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On this episode, host Rafael Otto speaks with Leslee Barnes, the director of the Preschool and Early Learning Division at Multnomah County. In that role, she is overseeing the Preschool for All initiative, a program approved by voters in November 2020 that will provide tuition-free, universal preschool for three- and four-year-olds in Multnomah County. The program is being funded by a personal income tax on high income earners and has received significant attention regionally and nationally as a progressive, upstream investment in children and families.
A fourth-generation Oregonian who grew up in Northeast Portland, Leslee Barnes has deep roots. She attended Irvington Elementary, Harriet Tubman Middle School and then Grant High School. She went on to earn her bachelor’s degree from Warner Pacific University.
While Barnes would go on to build a career in early childhood education, her first job was as a nuclear chemical biological specialist for the United States Army. That was also when her first child was born, and her son was only 8 weeks old when she had to return to work.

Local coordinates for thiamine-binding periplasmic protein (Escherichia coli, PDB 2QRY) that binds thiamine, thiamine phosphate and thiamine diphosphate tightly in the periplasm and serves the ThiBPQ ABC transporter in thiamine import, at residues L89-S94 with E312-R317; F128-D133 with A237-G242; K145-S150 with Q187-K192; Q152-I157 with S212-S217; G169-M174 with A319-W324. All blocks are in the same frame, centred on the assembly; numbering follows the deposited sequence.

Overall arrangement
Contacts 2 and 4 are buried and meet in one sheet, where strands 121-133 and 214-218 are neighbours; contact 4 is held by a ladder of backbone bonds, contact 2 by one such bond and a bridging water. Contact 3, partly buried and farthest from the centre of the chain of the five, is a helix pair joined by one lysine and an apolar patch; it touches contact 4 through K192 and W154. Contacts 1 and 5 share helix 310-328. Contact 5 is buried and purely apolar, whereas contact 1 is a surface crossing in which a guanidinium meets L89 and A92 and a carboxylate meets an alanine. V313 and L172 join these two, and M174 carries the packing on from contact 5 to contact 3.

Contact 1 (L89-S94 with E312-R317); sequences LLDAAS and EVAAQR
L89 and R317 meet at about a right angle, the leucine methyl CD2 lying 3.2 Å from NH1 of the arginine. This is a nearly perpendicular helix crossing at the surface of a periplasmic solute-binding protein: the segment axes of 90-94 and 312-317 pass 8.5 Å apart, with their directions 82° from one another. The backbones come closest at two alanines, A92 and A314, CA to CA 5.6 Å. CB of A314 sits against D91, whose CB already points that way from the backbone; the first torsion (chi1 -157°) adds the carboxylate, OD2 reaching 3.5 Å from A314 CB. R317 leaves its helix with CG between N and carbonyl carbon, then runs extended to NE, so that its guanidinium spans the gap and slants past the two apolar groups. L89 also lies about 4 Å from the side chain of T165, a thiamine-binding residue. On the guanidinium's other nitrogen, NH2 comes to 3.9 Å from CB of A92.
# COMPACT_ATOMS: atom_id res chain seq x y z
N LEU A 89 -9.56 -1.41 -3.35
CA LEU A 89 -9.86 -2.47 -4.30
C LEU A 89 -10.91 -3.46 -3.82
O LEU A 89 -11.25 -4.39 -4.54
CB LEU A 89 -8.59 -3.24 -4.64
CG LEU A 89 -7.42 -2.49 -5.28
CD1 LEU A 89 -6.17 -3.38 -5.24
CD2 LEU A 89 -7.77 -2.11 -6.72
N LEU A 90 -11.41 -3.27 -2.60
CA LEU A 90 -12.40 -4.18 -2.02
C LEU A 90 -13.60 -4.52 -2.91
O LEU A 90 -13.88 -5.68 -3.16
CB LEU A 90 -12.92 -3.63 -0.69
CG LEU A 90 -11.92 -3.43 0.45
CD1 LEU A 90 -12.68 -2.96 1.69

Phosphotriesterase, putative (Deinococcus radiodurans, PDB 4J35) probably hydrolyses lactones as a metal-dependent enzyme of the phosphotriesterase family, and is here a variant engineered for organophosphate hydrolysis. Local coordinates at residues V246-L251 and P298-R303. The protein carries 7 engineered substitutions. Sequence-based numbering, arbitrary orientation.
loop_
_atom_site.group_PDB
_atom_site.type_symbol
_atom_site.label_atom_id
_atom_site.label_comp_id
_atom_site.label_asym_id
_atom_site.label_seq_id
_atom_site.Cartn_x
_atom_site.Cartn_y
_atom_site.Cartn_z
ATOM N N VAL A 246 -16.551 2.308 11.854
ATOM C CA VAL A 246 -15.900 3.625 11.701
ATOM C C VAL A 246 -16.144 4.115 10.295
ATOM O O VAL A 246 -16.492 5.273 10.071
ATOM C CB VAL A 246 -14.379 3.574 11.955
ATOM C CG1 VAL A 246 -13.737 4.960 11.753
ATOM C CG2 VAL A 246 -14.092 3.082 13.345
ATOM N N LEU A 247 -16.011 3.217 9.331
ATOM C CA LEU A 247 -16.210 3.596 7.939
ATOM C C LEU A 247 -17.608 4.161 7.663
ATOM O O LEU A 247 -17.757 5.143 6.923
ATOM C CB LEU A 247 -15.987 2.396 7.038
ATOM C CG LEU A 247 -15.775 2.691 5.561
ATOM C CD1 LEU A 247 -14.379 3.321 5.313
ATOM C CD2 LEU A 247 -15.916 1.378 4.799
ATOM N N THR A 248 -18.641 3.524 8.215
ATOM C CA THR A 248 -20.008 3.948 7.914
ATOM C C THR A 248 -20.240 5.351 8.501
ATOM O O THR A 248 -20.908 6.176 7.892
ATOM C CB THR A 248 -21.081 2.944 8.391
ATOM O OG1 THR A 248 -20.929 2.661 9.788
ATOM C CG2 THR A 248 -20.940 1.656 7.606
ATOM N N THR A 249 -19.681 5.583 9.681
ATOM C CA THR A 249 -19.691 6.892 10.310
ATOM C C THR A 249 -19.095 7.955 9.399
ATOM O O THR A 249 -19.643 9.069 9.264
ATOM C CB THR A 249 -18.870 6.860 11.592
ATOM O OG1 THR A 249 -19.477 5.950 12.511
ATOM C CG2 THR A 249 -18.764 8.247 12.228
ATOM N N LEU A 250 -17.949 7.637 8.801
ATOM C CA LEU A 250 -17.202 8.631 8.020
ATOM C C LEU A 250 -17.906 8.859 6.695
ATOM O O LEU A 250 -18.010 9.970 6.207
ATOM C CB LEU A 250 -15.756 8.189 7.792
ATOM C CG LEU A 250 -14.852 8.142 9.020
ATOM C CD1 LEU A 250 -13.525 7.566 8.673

In 1999, she founded Village Childcare LLC, a community-based organization that provides early learning and child care services in the Portland metro area. As a provider herself, she learned that child care is more than a service — it’s a business, and both parents and providers have unique needs.
Over the course of her 20-year career, she’s drawn on her experience as a provider to support other educators and entrepreneurs. Barnes’ leadership and work has also focused on racial justice and equity, including as the founding board chair of Black Child Development PDX.
Most recently, as a Spark improvement specialist for the State of Oregon, she helped early childhood programs launch a statewide program that raises the quality of child care. The program connects families to early learning and child care providers and offers coaching, professional development, and resources to providers.
As a participant in the Preschool for All Task Force process, she also shaped the initiative that residents approved in November 2020. The coalition of parents, education experts, nonprofit directors, elected officials, and business leaders met from September 2018 through July 2019. Under the leadership of Commissioner Jessica Vega Pederson, they created a vision for universal preschool in Multnomah County.